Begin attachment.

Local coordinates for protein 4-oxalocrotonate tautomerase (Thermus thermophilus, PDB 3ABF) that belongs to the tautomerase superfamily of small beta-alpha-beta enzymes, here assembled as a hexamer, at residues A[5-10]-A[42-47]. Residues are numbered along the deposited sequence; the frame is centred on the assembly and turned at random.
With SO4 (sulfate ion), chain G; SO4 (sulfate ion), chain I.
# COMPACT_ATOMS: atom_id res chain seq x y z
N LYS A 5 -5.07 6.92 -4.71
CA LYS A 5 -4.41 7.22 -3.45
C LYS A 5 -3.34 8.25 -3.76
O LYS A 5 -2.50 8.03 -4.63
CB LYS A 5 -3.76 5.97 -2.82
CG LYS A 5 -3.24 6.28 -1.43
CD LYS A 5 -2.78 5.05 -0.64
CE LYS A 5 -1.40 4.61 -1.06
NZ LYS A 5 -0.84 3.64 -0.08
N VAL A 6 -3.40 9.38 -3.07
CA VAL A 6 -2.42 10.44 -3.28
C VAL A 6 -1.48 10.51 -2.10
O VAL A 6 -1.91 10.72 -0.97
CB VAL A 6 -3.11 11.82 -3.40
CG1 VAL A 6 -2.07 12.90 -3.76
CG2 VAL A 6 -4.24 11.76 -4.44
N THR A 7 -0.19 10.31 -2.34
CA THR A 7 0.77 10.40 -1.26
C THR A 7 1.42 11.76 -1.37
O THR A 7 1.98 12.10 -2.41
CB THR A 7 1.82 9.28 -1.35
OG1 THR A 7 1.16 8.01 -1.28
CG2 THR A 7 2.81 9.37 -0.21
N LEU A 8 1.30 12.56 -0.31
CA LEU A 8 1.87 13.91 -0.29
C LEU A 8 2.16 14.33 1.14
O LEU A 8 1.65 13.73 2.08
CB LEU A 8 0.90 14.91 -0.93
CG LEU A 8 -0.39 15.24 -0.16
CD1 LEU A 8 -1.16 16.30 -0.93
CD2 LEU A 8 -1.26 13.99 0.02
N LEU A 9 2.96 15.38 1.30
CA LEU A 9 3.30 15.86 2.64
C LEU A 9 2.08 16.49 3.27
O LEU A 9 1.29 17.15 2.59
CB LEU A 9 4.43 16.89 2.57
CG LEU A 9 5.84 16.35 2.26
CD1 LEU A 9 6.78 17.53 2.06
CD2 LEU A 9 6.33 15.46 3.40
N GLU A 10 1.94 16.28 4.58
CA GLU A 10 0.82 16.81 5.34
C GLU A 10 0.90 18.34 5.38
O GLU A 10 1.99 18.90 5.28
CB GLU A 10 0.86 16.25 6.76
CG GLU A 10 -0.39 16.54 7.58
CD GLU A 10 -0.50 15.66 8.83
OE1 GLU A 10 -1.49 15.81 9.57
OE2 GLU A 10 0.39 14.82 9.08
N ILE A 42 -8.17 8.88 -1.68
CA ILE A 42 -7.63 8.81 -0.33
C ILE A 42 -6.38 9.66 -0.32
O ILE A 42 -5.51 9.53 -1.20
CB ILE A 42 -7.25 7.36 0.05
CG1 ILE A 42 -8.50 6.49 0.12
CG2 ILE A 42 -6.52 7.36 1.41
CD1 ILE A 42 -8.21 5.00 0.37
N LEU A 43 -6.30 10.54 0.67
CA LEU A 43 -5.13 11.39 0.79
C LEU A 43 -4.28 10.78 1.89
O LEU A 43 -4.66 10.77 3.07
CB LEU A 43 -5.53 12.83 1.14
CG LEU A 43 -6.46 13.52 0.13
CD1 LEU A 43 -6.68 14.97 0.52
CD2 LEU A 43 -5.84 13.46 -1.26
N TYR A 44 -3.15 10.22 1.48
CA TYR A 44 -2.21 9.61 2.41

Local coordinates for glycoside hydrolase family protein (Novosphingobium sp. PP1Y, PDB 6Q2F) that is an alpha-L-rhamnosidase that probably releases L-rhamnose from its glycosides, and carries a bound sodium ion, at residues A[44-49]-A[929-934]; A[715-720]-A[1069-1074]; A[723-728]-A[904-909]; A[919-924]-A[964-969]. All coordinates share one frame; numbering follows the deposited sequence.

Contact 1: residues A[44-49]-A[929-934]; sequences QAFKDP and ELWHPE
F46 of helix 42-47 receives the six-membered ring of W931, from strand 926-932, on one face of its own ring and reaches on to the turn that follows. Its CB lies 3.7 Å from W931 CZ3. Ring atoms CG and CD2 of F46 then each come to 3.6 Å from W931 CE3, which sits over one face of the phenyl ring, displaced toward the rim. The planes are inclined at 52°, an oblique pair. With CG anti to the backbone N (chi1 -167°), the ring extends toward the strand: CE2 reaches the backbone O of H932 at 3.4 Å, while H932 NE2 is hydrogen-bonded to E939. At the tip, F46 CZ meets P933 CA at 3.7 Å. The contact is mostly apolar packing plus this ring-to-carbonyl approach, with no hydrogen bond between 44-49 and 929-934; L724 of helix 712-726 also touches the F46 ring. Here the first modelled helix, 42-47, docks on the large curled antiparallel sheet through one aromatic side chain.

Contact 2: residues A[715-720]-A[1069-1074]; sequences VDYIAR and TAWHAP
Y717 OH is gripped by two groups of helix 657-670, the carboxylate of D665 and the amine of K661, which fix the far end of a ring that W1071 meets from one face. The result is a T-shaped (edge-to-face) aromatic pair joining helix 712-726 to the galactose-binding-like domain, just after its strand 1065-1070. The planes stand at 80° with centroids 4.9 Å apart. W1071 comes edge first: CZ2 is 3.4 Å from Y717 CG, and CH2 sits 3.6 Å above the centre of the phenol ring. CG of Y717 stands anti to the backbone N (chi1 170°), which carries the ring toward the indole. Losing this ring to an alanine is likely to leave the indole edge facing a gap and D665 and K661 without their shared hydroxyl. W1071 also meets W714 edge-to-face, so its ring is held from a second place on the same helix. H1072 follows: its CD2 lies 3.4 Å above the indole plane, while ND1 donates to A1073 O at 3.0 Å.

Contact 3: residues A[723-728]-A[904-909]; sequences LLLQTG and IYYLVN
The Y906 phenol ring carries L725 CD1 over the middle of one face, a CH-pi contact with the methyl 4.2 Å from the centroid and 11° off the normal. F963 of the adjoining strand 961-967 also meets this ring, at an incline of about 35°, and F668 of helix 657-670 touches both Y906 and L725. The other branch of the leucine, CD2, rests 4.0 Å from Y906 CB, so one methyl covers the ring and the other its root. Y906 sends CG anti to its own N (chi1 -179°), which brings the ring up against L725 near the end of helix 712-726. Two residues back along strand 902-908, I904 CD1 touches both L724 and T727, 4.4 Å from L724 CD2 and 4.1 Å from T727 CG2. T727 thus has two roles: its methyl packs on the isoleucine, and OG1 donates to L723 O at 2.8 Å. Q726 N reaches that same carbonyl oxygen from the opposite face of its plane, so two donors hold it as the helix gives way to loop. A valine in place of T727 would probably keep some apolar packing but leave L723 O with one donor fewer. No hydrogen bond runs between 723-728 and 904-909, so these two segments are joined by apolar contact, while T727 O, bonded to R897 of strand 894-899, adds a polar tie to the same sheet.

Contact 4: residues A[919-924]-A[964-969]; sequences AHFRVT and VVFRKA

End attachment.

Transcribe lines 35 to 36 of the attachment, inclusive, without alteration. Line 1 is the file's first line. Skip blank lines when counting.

N LEU A 9 2.96 15.38 1.30
CA LEU A 9 3.30 15.86 2.64